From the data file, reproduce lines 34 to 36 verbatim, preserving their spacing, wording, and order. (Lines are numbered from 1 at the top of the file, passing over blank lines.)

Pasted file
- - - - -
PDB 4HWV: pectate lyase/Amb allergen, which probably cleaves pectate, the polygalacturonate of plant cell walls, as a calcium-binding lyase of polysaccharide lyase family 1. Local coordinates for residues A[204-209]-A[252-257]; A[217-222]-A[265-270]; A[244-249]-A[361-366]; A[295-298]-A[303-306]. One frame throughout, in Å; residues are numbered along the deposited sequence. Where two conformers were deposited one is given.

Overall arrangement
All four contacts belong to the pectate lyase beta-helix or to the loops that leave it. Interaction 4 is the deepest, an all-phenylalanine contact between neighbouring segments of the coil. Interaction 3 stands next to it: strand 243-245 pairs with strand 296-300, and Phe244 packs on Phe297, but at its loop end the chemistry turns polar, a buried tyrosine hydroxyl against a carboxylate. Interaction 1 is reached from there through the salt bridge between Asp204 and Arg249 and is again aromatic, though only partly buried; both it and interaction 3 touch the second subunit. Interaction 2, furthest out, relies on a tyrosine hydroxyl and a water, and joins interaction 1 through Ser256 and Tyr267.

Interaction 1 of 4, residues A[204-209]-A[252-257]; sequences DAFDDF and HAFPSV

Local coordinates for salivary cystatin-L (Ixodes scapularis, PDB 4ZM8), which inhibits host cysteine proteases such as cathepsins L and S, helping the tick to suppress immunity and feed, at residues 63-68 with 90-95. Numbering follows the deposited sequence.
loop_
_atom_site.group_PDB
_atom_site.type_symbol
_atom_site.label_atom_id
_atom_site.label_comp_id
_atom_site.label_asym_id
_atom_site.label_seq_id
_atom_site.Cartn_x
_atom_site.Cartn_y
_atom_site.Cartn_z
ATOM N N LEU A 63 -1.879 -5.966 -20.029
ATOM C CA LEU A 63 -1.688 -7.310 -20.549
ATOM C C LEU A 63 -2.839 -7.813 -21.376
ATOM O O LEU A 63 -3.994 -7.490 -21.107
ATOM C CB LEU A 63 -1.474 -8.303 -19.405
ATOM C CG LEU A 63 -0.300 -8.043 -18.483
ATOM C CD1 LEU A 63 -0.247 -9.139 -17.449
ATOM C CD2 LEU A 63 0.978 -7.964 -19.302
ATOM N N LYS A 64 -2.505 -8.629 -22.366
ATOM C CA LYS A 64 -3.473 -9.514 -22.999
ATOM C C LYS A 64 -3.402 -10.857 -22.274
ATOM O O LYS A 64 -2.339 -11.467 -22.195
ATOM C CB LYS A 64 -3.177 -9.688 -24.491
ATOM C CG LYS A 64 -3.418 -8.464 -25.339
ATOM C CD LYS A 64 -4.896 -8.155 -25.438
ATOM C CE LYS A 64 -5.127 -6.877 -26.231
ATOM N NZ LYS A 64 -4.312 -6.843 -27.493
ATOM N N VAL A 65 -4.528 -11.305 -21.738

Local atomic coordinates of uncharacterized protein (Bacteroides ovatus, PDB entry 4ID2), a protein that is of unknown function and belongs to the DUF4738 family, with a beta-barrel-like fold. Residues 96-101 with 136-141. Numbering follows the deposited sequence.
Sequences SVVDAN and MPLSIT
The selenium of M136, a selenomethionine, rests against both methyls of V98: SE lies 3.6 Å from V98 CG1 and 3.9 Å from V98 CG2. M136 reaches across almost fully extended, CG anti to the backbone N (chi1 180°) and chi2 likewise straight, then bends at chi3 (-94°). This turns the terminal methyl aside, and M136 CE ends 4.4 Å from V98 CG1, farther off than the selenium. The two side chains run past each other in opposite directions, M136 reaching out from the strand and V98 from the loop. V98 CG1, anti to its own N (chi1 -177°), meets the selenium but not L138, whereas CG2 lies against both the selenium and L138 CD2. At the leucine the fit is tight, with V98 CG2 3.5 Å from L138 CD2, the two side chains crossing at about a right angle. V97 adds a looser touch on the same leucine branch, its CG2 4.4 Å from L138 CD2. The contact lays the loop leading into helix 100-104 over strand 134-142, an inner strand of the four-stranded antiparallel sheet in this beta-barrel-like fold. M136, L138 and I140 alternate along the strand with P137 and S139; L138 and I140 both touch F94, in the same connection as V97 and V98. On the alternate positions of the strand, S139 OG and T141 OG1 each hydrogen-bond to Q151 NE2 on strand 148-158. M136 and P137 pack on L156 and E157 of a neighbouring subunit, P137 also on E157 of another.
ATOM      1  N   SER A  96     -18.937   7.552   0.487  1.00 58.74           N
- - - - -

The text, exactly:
Local atomic coordinates of uncharacterized protein (Bacteroides ovatus, PDB entry 4ID2), a protein that is of unknown function and belongs to the DUF4738 family, with a beta-barrel-like fold. Residues 96-101 with 136-141. Numbering follows the deposited sequence.
Sequences SVVDAN and MPLSIT
The selenium of M136, a selenomethionine, rests against both methyls of V98: SE lies 3.6 Å from V98 CG1 and 3.9 Å from V98 CG2. M136 reaches across almost fully extended, CG anti to the backbone N (chi1 180°) and chi2 likewise straight, then bends at chi3 (-94°). This turns the terminal methyl aside, and M136 CE ends 4.4 Å from V98 CG1, farther off than the selenium. The two side chains run past each other in opposite directions, M136 reaching out from the strand and V98 from the loop. V98 CG1, anti to its own N (chi1 -177°), meets the selenium but not L138, whereas CG2 lies against both the selenium and L138 CD2. At the leucine the fit is tight, with V98 CG2 3.5 Å from L138 CD2, the two side chains crossing at about a right angle. V97 adds a looser touch on the same leucine branch, its CG2 4.4 Å from L138 CD2. The contact lays the loop leading into helix 100-104 over strand 134-142, an inner strand of the four-stranded antiparallel sheet in this beta-barrel-like fold. M136, L138 and I140 alternate along the strand with P137 and S139; L138 and I140 both touch F94, in the same connection as V97 and V98. On the alternate positions of the strand, S139 OG and T141 OG1 each hydrogen-bond to Q151 NE2 on strand 148-158. M136 and P137 pack on L156 and E157 of a neighbouring subunit, P137 also on E157 of another.